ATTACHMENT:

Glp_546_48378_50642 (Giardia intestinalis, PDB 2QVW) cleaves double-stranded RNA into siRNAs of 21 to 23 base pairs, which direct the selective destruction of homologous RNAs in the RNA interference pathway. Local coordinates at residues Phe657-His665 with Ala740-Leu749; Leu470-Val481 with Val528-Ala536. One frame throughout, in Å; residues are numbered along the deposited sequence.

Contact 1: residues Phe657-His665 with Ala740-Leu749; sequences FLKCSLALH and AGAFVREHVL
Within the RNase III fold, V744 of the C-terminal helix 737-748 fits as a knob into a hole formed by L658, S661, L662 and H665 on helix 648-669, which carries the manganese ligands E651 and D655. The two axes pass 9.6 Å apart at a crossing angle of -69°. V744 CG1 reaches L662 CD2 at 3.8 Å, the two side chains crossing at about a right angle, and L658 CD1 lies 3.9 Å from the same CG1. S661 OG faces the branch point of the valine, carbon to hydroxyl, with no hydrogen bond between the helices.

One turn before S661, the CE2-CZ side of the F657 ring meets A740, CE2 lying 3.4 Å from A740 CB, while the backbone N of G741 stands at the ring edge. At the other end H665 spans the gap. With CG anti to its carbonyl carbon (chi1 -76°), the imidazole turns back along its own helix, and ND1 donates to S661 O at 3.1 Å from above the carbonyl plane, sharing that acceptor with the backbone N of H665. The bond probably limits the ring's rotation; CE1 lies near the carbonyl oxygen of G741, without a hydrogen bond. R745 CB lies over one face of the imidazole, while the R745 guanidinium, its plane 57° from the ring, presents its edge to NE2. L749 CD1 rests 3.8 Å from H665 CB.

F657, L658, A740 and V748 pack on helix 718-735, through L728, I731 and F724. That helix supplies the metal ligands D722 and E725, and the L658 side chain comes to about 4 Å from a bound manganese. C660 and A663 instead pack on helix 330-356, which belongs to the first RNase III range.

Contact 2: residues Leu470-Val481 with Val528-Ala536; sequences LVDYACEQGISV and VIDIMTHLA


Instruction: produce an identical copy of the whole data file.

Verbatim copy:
Glp_546_48378_50642 (Giardia intestinalis, PDB 2QVW) cleaves double-stranded RNA into siRNAs of 21 to 23 base pairs, which direct the selective destruction of homologous RNAs in the RNA interference pathway. Local coordinates at residues Phe657-His665 with Ala740-Leu749; Leu470-Val481 with Val528-Ala536. One frame throughout, in Å; residues are numbered along the deposited sequence.

Contact 1: residues Phe657-His665 with Ala740-Leu749; sequences FLKCSLALH and AGAFVREHVL
Within the RNase III fold, V744 of the C-terminal helix 737-748 fits as a knob into a hole formed by L658, S661, L662 and H665 on helix 648-669, which carries the manganese ligands E651 and D655. The two axes pass 9.6 Å apart at a crossing angle of -69°. V744 CG1 reaches L662 CD2 at 3.8 Å, the two side chains crossing at about a right angle, and L658 CD1 lies 3.9 Å from the same CG1. S661 OG faces the branch point of the valine, carbon to hydroxyl, with no hydrogen bond between the helices.

One turn before S661, the CE2-CZ side of the F657 ring meets A740, CE2 lying 3.4 Å from A740 CB, while the backbone N of G741 stands at the ring edge. At the other end H665 spans the gap. With CG anti to its carbonyl carbon (chi1 -76°), the imidazole turns back along its own helix, and ND1 donates to S661 O at 3.1 Å from above the carbonyl plane, sharing that acceptor with the backbone N of H665. The bond probably limits the ring's rotation; CE1 lies near the carbonyl oxygen of G741, without a hydrogen bond. R745 CB lies over one face of the imidazole, while the R745 guanidinium, its plane 57° from the ring, presents its edge to NE2. L749 CD1 rests 3.8 Å from H665 CB.

F657, L658, A740 and V748 pack on helix 718-735, through L728, I731 and F724. That helix supplies the metal ligands D722 and E725, and the L658 side chain comes to about 4 Å from a bound manganese. C660 and A663 instead pack on helix 330-356, which belongs to the first RNase III range.

Contact 2: residues Leu470-Val481 with Val528-Ala536; sequences LVDYACEQGISV and VIDIMTHLA